KUNSTENAAR / ARTIST

Ji Yu  (1965)

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Over de kunstenaar
Yu Ji: A Game of Simultaneous Void and Fullness
by Qiu Zhijie

In the mid to late nineties, Yu Ji was known as representative of the
performance artists from Chengdu. Compared to those in Beijing whose
main focus was on the body, and whose emphasis was on performance art
characterized by the stimulation of extreme experience, the
performance art around Chengdu often relied on a special location to
show the reason for the action. The history and cultural attributes of
this location were often forcefully explicated; in fact, it determined
the artworks´ function of cultural evaluation. Even though they were
also often based on bodily performance, these performances were more
allusive and they tried to achieve a balance between intellectual
pleasure and excitement for the senses. Even though it became
fashionable at the time to represent the body´s sense of resistance
and impediment, there was always in the end an attempt to resort to
language-not simply being satisfied with the stimulation that could be
derived from contemporary myths. That is to say, the artworks could
also be spoken about. Therefore, the titles of their works often
derived from poetry or idioms. This was a distinct difference in
comparison with the use of numbers for the titles of artworks in
Beijing.

In these circumstances, Yu Ji obviously could not completely avoid a
degree of vulgarity. His earlier performances consisted of a type of
repetitious dialogue; they became a platform for mutual referral built
on the state of the body and issues gathered from popular culture.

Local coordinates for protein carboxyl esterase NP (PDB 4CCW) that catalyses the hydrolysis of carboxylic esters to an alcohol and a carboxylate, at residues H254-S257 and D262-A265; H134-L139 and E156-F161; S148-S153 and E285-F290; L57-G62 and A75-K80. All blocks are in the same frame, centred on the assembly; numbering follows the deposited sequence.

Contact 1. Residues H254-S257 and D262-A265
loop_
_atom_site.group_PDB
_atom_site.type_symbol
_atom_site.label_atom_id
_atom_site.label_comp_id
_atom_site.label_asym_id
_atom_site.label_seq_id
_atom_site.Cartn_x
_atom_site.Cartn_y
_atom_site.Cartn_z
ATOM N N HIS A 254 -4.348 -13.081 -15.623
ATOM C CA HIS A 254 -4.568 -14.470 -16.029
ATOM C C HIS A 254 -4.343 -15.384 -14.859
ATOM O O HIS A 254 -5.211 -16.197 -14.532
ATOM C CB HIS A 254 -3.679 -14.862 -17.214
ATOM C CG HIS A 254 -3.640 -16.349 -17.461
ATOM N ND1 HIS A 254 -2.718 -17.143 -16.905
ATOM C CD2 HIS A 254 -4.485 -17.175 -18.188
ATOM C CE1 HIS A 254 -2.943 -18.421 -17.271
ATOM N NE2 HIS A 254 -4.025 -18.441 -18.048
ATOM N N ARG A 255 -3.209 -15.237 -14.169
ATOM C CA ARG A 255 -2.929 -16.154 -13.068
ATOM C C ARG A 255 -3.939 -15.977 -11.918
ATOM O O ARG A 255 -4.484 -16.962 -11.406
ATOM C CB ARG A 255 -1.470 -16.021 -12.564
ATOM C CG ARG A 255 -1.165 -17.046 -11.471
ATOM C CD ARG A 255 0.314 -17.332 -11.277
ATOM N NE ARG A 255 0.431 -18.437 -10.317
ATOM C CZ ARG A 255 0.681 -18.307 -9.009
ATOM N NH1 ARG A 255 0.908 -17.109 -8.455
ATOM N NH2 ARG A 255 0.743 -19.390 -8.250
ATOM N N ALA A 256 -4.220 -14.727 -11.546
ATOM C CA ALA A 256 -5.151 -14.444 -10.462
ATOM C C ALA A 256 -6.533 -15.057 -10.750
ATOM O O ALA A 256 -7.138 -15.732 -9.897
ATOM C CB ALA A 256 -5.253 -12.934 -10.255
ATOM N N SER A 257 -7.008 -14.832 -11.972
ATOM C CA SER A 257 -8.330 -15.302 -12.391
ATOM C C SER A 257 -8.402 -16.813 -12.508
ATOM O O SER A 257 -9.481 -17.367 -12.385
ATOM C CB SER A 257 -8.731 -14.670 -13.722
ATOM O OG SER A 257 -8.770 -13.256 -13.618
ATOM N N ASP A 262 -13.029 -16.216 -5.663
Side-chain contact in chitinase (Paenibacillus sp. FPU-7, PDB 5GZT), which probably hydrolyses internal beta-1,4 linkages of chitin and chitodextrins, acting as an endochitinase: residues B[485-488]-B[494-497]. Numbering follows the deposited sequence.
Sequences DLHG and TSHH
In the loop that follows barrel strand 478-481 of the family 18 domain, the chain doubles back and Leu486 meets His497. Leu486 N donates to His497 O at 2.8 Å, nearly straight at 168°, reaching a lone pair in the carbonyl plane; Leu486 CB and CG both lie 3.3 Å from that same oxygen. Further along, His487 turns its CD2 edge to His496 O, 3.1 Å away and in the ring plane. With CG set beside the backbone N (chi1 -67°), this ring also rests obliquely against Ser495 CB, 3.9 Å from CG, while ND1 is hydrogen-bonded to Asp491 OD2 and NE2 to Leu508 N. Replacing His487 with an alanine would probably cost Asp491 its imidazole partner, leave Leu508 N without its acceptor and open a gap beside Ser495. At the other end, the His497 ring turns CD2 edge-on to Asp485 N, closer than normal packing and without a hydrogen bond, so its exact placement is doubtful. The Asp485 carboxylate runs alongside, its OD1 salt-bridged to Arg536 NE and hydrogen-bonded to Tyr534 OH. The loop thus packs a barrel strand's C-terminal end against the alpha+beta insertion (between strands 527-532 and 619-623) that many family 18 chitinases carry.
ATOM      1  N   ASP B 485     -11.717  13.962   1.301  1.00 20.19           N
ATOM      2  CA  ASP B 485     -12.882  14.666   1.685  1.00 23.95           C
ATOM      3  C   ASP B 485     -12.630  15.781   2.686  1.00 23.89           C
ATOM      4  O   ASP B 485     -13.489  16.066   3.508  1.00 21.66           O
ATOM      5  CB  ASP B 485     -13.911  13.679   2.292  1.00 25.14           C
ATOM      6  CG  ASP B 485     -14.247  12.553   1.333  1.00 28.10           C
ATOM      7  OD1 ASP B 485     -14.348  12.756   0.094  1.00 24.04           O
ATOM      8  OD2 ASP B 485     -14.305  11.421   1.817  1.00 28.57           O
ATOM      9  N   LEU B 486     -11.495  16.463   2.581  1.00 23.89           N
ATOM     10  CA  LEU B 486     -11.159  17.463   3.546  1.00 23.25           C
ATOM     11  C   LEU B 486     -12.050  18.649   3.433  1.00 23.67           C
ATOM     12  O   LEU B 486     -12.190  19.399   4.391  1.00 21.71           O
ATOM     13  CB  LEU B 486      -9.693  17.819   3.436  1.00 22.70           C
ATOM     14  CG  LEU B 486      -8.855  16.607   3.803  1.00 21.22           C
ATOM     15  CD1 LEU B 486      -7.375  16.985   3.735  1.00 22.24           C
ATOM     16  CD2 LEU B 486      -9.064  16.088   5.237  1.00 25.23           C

Their Chengdu flavor was most apparent in the use of harmonizing
characters, the use of idioms, pre-designed theatrical process, etc.
Pre-designing a theatrical process does not mean that the designer has
absolute control - these performances are directly presented to the
audience, they are not an experience revealed only with the help of
media. Therefore, in terms of the predictable design of theatrical
change during the performance, even though there were tones of
subjective physical experience, it would be presented as the
performance of that experience.

These features were all clearly exhibited in Yu Ji´s earlier
performances, including "Playing Qin to Water" and "Kiss from an
Outstanding Person". In one of Yu Ji´s performances, he imitated a
soldier crawling forward-as often seen in the revolutionary war
films-allowing threads hanging from his clothes to be slowly ripped
off until he became nude. This use of insinuated motion was, like the
playing of the qin, a type of cultural "classic use". In these
predictable moments, the combination of classic motions and the nude
body-the most basically allusive body-became the trigger for
theatricality. "The Kiss of an Outstanding Person" gained fame as a
representative of the aesthetics of violence in the late nineties. It
was a union of the significance of psychological and cultural allusion
with physical suicide. It´s tones of violence were mainly from the
repetitive triggering of this theatricality. During the progress of
the play, this trigger became predictable, thus becoming preconceived
facts that the viewer had to bear. This rashly put the viewer in the
position of an accomplice; it became an unbearable crime for the
viewer.

What´s worth noticing is this: the characteristic of pre-planning
slowly oriented Yu Ji to a pursuit of location, and this eventually
distanced him from the type of performance art that build on a certain
viewpoint. Yu Ji thus slowly distanced himself from Chengdu artistic
trends, and entered the sort of experimentation that was mainly taking
place in Beijing.

When he participated in the group exhibition of a 24-hour performance
titled "On Scene Collaboration", his body for the first time left the
stage. He began to build the space of theatrical possibility through
his manipulation of elements involved in designing the event and
dispatching of uncontrollable ones. In such a performance, theatrical
planning could only be carried in rough approximation. However, the
various uncontrollable elements that floated around in the artwork
guaranteed the imminent arrival of theatricality. In this instance,
the dancer set amongst wooden structures built by carpenters was
increasingly restricted by the densely placed wooden frames until it
became difficult to move. The carpenters´ work and that of the dancers
progressed simultaneously; at this moment, the dance and the carpentry
were genuine motions of their own rather than allusions to a cultural
reality. However, folding the two together created a foreshadowing of